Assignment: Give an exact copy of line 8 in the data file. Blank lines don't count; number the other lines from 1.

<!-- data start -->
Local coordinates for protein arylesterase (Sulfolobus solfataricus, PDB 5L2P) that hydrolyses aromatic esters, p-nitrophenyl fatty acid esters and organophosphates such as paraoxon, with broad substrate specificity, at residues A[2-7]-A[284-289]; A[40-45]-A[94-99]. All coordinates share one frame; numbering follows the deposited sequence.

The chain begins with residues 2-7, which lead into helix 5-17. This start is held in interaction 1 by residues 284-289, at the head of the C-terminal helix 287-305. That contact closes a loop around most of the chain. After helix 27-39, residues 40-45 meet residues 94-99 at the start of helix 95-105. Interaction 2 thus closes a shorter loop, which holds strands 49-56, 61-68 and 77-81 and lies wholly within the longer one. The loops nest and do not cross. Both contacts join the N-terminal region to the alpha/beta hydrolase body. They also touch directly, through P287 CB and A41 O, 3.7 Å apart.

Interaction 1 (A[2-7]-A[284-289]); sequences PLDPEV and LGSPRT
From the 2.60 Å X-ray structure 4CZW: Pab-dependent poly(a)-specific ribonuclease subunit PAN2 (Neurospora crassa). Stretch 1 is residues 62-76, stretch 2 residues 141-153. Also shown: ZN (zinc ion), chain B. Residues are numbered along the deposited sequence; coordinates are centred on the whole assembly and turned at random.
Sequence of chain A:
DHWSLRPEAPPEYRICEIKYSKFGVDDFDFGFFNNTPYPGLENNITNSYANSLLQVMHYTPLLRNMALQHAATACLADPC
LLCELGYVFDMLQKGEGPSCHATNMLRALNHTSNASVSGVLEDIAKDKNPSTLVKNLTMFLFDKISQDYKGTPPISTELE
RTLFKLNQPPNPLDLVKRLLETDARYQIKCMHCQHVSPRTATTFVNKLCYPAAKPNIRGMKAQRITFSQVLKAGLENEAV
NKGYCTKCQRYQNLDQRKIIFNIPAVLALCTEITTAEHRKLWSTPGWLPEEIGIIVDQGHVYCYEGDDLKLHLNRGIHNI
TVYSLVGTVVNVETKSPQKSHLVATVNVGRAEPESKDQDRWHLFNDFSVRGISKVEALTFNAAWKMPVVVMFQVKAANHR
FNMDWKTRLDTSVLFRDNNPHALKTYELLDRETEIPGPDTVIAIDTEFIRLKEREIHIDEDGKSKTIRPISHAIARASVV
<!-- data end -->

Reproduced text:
RTLFKLNQPPNPLDLVKRLLETDARYQIKCMHCQHVSPRTATTFVNKLCYPAAKPNIRGMKAQRITFSQVLKAGLENEAV